“Our collaboration with Duke will allow our community to receive excellent heart care at Lexington Medical Center,” said Mike Biediger, president & CEO of Lexington Medical Center. “We will enhance the delivery of health care and save lives.”

Through its affiliation, Lexington Medical Center will benefit from Duke’s clinical expertise and services to build a premier, comprehensive heart program. Duke University Hospital, recognized as one of the top ten heart hospitals in the nation by U.S. News and World Report and the only top ten program in the Southeast, will lend its expertise in helping to find the best cardiovascular surgeons and cardiac anesthesiologists in the nation to work at Lexington Medical Center. Duke will assist with the recruitment and training of nurses and staff, design of the open heart surgery operating room, implementation of policies and procedures as well as comprehensive oversight of quality and development for all cardiovascular services at Lexington Medical Center. And, Lexington Medical Center will have access to the latest advances in cardiovascular care.

“We are excited to begin working with Lexington Medical Center to expand cardiovascular services in this community,” said Harry R. Phillips, M.D., chief medical officer for Network Services and associate director of the Duke Heart Center for Duke University Health System. “This hospital’s commitment to quality and service excellence coupled with the expertise and collegiality of the cardiology practices provides the foundation for us to collaboratively build a cardiac surgical program that will ensure comprehensive cardiac services unparalleled in the region.”

The ability to provide a full range of cardiovascular services has been a goal of Lexington Medical Center for years. The hospital operates the second busiest Emergency Department in South Carolina, treating more than 94,000 patients each year. The hospital also operates two busy catheterization labs. Statistics from the Office of Research and Statistics show that 337 people from Lexington County required open heart surgery in 2007. Lexington County is one of the fastest growing counties in South Carolina, and the largest without an open heart surgery program.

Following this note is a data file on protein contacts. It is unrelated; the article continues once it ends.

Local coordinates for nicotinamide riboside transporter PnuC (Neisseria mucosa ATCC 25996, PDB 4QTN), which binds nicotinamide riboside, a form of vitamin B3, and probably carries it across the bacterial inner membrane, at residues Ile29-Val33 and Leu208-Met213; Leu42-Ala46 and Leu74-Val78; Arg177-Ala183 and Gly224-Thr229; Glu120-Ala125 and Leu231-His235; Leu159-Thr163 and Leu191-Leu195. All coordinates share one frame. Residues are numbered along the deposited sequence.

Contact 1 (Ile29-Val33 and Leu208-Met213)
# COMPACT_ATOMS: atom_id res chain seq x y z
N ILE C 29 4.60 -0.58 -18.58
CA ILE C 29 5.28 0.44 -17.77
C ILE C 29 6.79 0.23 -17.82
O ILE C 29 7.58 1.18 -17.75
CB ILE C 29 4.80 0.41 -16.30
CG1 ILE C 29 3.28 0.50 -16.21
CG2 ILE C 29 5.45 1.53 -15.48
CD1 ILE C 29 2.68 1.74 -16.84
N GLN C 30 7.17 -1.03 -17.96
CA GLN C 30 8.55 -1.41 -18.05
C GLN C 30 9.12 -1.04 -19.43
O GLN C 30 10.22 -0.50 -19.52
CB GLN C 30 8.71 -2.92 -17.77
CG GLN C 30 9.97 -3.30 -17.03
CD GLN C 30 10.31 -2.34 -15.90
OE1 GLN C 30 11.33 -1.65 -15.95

The Duke Heart Center is a global leader in advancing the care of people with heart disease. As part of Duke Medicine, which is also home to the Duke Clinical Research Institute and the world’s largest and oldest outcomes registry, the Duke Databank for Cardiovascular Disease, its accomplishments in the area of cardiovascular care include medical firsts, innovation, research and education. In fiscal year 2010, the Duke University Health System performed more than 8,500 diagnostic catheterizations and 2,000 angioplasties, along with more than 1,800 open heart surgeries, 100 lung transplants and 64 heart transplants. The Duke Heart Center has extensive experience working with hospitals throughout the Southeast to strengthen and expand cardiac services at the local level while ensuring access to the highly specialized services only available at an academic medical center.

Procedures included in Lexington Medical Center’s new cardiovascular program will be open heart surgery and expansion of therapeutic catheterizations to include elective angioplasty.

Lexington Medical Center expects to begin its new cardiac surgical program in 2011, with two heart surgeons and a team of nurses and staff with special training in cardiac care, including intensive post-surgery cardiac and pulmonary monitoring. Duke will assist Lexington Medical Center with development and implementation of this program in conjunction with overall consultative support for all cardiac services.